Sometimes great games have bad stories, and sometimes great stories accompany bad games. However, I have never seen this distinction become more acute than with Soul Reaver 2 for PlayStation 2, Crystal Dynamic's long awaited sequel (actually third in the Legacy Of Kain series) to their 1999 vampire epic. Whereas Soul Reavers story wasin my admittedly unpopular opinionslight and disappointing compared to its predecessor (Legacy Of Kain: Blood Omen), Soul Reaver 2s is lush and vibrant with real dramatic depth. The gameplay, however, is a monumental step down for the series, resulting in an experience that alternates excruciating boredom and frustration with literate and inventive story-telling. Playing Soul Reaver 2 is a manic-depressive experience. Just when youre about to throw your controller at the screen you get a story sequence that instantly melts your resolve, making you grateful to trudge through hours of more gameplay until your love-hate relationship with the designers once again teeters on a razors edge.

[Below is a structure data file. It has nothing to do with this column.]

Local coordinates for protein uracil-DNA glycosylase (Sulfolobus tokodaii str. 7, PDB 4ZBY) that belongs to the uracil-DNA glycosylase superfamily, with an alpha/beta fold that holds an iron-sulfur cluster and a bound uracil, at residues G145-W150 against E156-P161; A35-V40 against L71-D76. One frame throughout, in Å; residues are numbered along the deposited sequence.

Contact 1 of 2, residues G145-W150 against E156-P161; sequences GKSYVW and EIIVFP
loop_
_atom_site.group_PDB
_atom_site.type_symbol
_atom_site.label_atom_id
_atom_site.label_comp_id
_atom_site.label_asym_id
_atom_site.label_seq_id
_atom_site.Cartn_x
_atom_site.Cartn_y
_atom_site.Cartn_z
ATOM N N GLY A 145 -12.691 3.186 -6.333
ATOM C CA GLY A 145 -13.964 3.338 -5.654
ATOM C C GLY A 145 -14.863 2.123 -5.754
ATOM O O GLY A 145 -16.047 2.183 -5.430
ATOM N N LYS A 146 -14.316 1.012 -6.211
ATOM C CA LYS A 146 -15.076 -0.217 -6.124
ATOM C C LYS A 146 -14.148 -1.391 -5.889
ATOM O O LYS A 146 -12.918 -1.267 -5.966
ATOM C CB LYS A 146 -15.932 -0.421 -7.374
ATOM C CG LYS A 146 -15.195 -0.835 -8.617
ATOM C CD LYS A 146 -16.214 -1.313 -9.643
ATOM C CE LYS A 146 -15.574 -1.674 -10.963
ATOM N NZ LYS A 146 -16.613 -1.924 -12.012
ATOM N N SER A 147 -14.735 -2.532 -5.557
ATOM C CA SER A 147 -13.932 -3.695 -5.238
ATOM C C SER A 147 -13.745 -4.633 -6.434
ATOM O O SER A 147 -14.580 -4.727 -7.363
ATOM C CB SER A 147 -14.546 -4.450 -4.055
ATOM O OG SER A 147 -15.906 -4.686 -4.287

For the uninitiated, Soul Reaver 2 (like Soul Reaver) is the story of Raziel, a human-turned-vampire-turned-soul-sucking-ghoul who seeks revenge against his maker, Kain, the cruel (and delightfully sardonic) vampire-ruler of the wasteland of Nosgoth. In Soul Reaver we saw Kain throw Raziel into a bottomless pit from which he returned quite pissed, and subsequently chased Kain all over Nosgoth only to have him cheat fate (and the players) by ducking into a time-gate in one of the most notoriously anti-climactic endings in recent videogame history. Soul Reaver 2 literally begins where the original left-off (abandoning all pretense that Soul Reaver was ever really finished) as Raziel follows Kain into Nosgoths past.
The player, as Raziel, literally begins the game with all the skills acquired in Soul Reaver, including swimming, climbing, and the ability to pass through solid objects under certain circumstances. In addition, the basic gameplay is identical to Soul Reaver. Raziel, being neither alive nor dead, still possess the ability to "shift" in and out of the Spectral Realm, an eerie reflection of the physical world inhabited by ghosts, as major aspect of gameplay. Likewise the combat is identical, involving a targeting system similar to the Nintendo 64 Zeldas. Weapons such as swords, spears, and axes can still be found and used but the main element of combat is still, naturally, the Soul Reaver, the ghostly blade stolen from Kain in the original game. Functionally, Soul Reaver 2 feels like exactly what it is: the rest of Soul Reaver.